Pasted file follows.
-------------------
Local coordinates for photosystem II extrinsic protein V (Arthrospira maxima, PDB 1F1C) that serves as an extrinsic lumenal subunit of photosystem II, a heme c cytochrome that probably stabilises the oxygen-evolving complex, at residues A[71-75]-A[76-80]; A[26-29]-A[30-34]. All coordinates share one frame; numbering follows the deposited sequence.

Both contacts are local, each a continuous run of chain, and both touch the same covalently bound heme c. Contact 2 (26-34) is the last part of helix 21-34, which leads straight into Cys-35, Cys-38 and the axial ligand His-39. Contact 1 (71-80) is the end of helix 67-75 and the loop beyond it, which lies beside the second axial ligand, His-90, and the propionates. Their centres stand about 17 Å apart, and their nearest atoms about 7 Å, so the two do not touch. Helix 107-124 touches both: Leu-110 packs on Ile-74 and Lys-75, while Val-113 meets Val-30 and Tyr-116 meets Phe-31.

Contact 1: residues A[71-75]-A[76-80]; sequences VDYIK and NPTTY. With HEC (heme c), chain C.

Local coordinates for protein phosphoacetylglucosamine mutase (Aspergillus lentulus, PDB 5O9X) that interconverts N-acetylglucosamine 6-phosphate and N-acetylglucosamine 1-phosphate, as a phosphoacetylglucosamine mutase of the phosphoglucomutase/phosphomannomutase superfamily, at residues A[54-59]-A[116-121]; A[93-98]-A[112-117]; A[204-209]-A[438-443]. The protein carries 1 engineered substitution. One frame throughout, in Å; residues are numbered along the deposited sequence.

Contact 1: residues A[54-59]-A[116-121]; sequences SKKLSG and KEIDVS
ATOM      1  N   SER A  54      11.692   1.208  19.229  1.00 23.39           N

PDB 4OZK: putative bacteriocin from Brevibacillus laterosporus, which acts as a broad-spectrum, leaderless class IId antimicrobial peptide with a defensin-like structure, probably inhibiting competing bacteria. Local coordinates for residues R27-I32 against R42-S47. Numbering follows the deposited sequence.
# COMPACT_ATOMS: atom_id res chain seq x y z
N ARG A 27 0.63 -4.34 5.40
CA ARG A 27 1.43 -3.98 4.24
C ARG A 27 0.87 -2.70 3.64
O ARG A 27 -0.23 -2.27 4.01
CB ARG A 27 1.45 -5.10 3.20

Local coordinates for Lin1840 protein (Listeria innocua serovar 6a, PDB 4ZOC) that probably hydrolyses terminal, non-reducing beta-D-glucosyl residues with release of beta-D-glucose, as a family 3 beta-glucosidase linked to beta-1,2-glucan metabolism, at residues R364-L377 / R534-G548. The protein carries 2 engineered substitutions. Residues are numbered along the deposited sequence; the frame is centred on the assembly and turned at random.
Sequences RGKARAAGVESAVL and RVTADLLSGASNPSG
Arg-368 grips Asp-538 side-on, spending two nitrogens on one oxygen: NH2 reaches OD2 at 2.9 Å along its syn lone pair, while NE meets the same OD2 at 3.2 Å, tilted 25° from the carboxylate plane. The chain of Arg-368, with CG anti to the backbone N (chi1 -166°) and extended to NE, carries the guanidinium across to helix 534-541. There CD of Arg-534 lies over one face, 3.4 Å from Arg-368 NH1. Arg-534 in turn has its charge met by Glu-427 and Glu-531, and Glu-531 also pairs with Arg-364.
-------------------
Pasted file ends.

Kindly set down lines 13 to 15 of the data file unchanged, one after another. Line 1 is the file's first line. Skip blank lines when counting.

CB ARG A 27 1.45 -5.10 3.20

Local coordinates for Lin1840 protein (Listeria innocua serovar 6a, PDB 4ZOC) that probably hydrolyses terminal, non-reducing beta-D-glucosyl residues with release of beta-D-glucose, as a family 3 beta-glucosidase linked to beta-1,2-glucan metabolism, at residues R364-L377 / R534-G548. The protein carries 2 engineered substitutions. Residues are numbered along the deposited sequence; the frame is centred on the assembly and turned at random.
Sequences RGKARAAGVESAVL and RVTADLLSGASNPSG